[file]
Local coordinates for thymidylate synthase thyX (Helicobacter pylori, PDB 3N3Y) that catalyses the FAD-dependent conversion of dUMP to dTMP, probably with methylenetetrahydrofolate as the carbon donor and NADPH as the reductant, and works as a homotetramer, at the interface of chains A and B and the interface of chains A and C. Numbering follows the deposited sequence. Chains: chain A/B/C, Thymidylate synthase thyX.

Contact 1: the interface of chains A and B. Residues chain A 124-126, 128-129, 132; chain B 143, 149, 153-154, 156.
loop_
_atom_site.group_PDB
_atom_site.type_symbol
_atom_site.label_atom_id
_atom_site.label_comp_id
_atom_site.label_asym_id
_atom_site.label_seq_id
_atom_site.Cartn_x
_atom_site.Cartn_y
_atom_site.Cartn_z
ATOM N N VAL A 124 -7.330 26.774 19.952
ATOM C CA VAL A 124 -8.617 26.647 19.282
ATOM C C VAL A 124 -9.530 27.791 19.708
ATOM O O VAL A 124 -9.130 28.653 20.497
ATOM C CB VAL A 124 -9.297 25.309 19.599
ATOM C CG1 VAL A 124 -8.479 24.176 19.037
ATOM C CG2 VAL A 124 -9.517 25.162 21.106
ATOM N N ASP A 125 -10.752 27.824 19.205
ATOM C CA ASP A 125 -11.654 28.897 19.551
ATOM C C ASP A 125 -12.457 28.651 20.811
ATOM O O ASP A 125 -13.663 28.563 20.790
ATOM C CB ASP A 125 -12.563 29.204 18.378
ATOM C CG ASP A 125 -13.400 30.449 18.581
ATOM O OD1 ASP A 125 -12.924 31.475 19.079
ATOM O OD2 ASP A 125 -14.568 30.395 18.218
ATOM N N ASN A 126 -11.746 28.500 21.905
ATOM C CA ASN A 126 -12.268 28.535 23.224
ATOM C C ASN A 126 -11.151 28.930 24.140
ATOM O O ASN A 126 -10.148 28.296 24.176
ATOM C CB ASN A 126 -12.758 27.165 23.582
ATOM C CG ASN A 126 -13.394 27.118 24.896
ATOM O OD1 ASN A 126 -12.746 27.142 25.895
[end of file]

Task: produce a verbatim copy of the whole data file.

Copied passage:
Local coordinates for thymidylate synthase thyX (Helicobacter pylori, PDB 3N3Y) that catalyses the FAD-dependent conversion of dUMP to dTMP, probably with methylenetetrahydrofolate as the carbon donor and NADPH as the reductant, and works as a homotetramer, at the interface of chains A and B and the interface of chains A and C. Numbering follows the deposited sequence. Chains: chain A/B/C, Thymidylate synthase thyX.

Contact 1: the interface of chains A and B. Residues chain A 124-126, 128-129, 132; chain B 143, 149, 153-154, 156.
loop_
_atom_site.group_PDB
_atom_site.type_symbol
_atom_site.label_atom_id
_atom_site.label_comp_id
_atom_site.label_asym_id
_atom_site.label_seq_id
_atom_site.Cartn_x
_atom_site.Cartn_y
_atom_site.Cartn_z
ATOM N N VAL A 124 -7.330 26.774 19.952
ATOM C CA VAL A 124 -8.617 26.647 19.282
ATOM C C VAL A 124 -9.530 27.791 19.708
ATOM O O VAL A 124 -9.130 28.653 20.497
ATOM C CB VAL A 124 -9.297 25.309 19.599
ATOM C CG1 VAL A 124 -8.479 24.176 19.037
ATOM C CG2 VAL A 124 -9.517 25.162 21.106
ATOM N N ASP A 125 -10.752 27.824 19.205
ATOM C CA ASP A 125 -11.654 28.897 19.551
ATOM C C ASP A 125 -12.457 28.651 20.811
ATOM O O ASP A 125 -13.663 28.563 20.790
ATOM C CB ASP A 125 -12.563 29.204 18.378
ATOM C CG ASP A 125 -13.400 30.449 18.581
ATOM O OD1 ASP A 125 -12.924 31.475 19.079
ATOM O OD2 ASP A 125 -14.568 30.395 18.218
ATOM N N ASN A 126 -11.746 28.500 21.905
ATOM C CA ASN A 126 -12.268 28.535 23.224
ATOM C C ASN A 126 -11.151 28.930 24.140
ATOM O O ASN A 126 -10.148 28.296 24.176
ATOM C CB ASN A 126 -12.758 27.165 23.582
ATOM C CG ASN A 126 -13.394 27.118 24.896
ATOM O OD1 ASN A 126 -12.746 27.142 25.895